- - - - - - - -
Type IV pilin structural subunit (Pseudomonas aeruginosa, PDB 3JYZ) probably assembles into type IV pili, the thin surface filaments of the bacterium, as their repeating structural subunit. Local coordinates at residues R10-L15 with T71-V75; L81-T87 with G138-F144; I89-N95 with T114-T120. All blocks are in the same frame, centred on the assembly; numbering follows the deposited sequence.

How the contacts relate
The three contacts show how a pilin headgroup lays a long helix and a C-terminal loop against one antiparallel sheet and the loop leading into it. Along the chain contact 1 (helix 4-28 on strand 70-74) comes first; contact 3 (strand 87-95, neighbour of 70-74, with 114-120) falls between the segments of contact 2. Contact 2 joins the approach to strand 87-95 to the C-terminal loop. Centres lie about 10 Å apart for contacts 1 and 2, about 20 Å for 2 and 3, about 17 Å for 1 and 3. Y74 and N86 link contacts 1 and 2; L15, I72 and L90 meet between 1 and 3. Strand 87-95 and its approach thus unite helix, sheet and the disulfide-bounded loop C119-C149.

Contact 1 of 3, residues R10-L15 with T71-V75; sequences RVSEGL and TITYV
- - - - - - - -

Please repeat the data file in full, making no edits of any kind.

Type IV pilin structural subunit (Pseudomonas aeruginosa, PDB 3JYZ) probably assembles into type IV pili, the thin surface filaments of the bacterium, as their repeating structural subunit. Local coordinates at residues R10-L15 with T71-V75; L81-T87 with G138-F144; I89-N95 with T114-T120. All blocks are in the same frame, centred on the assembly; numbering follows the deposited sequence.

How the contacts relate
The three contacts show how a pilin headgroup lays a long helix and a C-terminal loop against one antiparallel sheet and the loop leading into it. Along the chain contact 1 (helix 4-28 on strand 70-74) comes first; contact 3 (strand 87-95, neighbour of 70-74, with 114-120) falls between the segments of contact 2. Contact 2 joins the approach to strand 87-95 to the C-terminal loop. Centres lie about 10 Å apart for contacts 1 and 2, about 20 Å for 2 and 3, about 17 Å for 1 and 3. Y74 and N86 link contacts 1 and 2; L15, I72 and L90 meet between 1 and 3. Strand 87-95 and its approach thus unite helix, sheet and the disulfide-bounded loop C119-C149.

Contact 1 of 3, residues R10-L15 with T71-V75; sequences RVSEGL and TITYV